Varied crop rotations the best tool in fighting weed resistance, says study
Farmers who use a diversity of crops such as cereals, oilseeds, pulses, specialty, perennial forage and fallow in their rotation strategy reduce their risk of resistance. "Cropping system diversity is clearly identified as the foundation of proactive weed resistance management," says Hugh Beckie.
Posted: September 1, 2009
Diversified crop rotations are the most effective tool producers have against weed resistance, according to new research. At the same time, producers relying on cereal-based rotations may be putting their crops at risk.
According to the results of a project set up to identify farm management practices that influence the risk of herbicide resistance in weeds in the Prairies, farmers who grew three or more crop types in their rotation over a six-year period were at least risk of weed resistance. The risk of weed resistance was greatest in reduced-tillage systems due to greater herbicide use, faster weed seed bank turnover or both. Of these, fields with cereal-based rotations were at greatest risk.
"Even two crop types in the rotation, not including forages or fallow (summer or green manure), are still insufficient to significantly reduce the risk of weed resistance," says project spokesperson Hugh Beckie with the Agriculture and Agri-Food Canada (AAFC) research centre in Saskatoon, Saskatchewan.
Meanwhile, the researchers found that other things producers are doing to reduce weed resistance may not be effective. "Farmers had indicated a high level of adoption of herbicide group rotation, tank-mixing broadleaf weed herbicides, and scouting fields after in-crop herbicide application. Surprisingly, none of these practices affected the risk of weed resistance, suggesting that the rigor or effectiveness of their implementation is less than required."
The take-home message, says Beckie, is that farmers who use a diversity of crops such as cereals, oilseeds, pulses, specialty, perennial forage and fallow in their rotation strategy reduce their risk of resistance. "Cropping system diversity is clearly identified as the foundation of proactive weed resistance management," he says.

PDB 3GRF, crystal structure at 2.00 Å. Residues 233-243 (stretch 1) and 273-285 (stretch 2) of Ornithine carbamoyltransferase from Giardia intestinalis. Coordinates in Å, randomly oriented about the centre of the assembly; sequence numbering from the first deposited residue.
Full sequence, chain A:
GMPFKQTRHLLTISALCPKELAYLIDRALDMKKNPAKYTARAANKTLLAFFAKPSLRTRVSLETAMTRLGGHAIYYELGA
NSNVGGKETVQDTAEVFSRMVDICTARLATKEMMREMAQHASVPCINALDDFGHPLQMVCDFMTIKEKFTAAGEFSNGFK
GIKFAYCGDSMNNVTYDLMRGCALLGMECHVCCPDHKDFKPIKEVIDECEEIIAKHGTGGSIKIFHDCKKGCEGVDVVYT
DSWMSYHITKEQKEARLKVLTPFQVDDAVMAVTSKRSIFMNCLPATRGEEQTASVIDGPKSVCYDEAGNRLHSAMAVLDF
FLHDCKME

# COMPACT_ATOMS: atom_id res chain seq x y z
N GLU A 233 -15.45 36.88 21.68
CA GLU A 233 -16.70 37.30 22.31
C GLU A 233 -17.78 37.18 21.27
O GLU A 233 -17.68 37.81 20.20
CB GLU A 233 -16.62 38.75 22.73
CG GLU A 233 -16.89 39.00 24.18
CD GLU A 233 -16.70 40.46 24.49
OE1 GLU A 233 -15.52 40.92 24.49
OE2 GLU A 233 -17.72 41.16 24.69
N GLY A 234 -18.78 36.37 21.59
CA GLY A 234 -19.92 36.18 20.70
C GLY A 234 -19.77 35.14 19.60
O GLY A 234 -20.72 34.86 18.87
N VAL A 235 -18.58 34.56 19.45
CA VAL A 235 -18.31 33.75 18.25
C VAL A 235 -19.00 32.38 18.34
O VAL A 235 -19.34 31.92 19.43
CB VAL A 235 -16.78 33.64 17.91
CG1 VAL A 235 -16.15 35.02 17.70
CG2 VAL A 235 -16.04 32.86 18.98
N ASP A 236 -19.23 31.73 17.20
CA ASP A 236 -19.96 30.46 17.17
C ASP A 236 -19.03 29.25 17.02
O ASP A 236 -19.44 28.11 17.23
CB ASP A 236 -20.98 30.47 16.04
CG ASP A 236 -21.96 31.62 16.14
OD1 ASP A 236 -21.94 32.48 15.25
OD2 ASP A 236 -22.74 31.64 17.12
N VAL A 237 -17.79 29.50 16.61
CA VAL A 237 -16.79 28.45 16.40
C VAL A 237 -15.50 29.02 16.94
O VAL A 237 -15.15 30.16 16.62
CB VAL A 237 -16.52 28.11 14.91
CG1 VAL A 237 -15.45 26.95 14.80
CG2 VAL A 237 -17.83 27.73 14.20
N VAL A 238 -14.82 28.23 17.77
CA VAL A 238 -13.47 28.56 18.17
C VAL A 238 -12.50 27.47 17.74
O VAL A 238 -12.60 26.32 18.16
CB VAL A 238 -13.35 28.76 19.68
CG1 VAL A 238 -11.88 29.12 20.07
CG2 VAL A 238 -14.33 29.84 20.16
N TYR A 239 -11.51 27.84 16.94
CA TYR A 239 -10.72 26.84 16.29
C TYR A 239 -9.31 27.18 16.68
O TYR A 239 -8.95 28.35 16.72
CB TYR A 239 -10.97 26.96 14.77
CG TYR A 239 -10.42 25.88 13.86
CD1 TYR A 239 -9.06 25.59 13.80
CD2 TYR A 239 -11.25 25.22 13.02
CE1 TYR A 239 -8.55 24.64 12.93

Before embarking on the project, the team reviewed what it knew about resistance based on previous research. In a field and farmer survey in Saskatchewan in 1996, resistance to Group 1 herbicides in wild oat was linked to frequent use of those herbicides. Weed sanitation, such as cleaning equipment when moving between fields, tarping grain trucks or applying composted versus fresh manure reduced the spread of resistant seeds.
Also, in a survey in southern Alberta in the late 1990s, Group 1 and Group 2 resistance in wild oat was linked to a lack of crop rotation diversity. Group 2 resistant wild oat was also associated with reduced-tillage systems and recent use of herbicides with that mode of action.
The new project included 370 of 800 fields surveyed for resistant weeds from 2001 to 2003. One-quarter of the 370 fields had herbicide-resistant weeds including wild oat, green foxtail, kochia, chickweed, spiny sowthistle and redroot pigweed populations.
Four farm management practices were studied for their relationship to weed resistance. They included weed management, crop rotation, tillage intensity and farm size and type.
Weed management. Farmers who identified wild oat as most troublesome were most likely to have resistant populations than those who did not. This suggests that farmers – most of whom are unaware of resistance in their fields – are not avoiding herbicides to which the weed is resistant, says Beckie.
Crop rotation. The risk of weed resistance was greatest in cereal-based rotations. However, resistance was reduced when perennial forage crops or fallow (summer or green manure) were included at least one year in a six-year rotation. Those farmers who grew three or more crop types – such as cereal, oilseed, pulse, specialty, perennial forage and fallow – in their rotation had a reduced risk of weed resistance.
Tillage intensity. Weed resistance risk was greatest in reduced-tillage systems and particularly low soil disturbance zero-tillage. Greater herbicide use in these systems compared to conventional tillage had been documented in the 2003 Saskatchewan weed survey. Half of the fields in this study were included in that survey.
"In addition, faster weed seed bank turnover in reduced versus conventional tillage systems favours the evolution of herbicide resistance in weeds," says Beckie.
Farm size and type. Producers with farm sizes greater than 1,000 acres had an increased risk of weed resistance than smaller farms. According to Statistics Canada, the average farm size in Manitoba, Alberta and Saskatchewan in 2006 was 1,000, 1,055 and 1,450 acres, respectively. "The reason for this association is unclear, but greater time pressures for producers with large farms might be negatively impacting the adoption of integrated weed management practices," says Beckie.
Farmers with hogs as their main commodity were also at increased risk of weed resistance. "There may be a linkage between weed resistance and application of hog manure, and presumably associated weed seeds, onto land, although no association was detected between weed resistance occurrence and farms with cattle as the main commodity."
The research team included Hugh Beckie, Julia Leeson and Gordon Thomas with AAFC Saskatoon, Linda Hall with the University of Alberta in Edmonton, and Clark Brenzil with the Saskatchewan Ministry of Agriculture in Regina.
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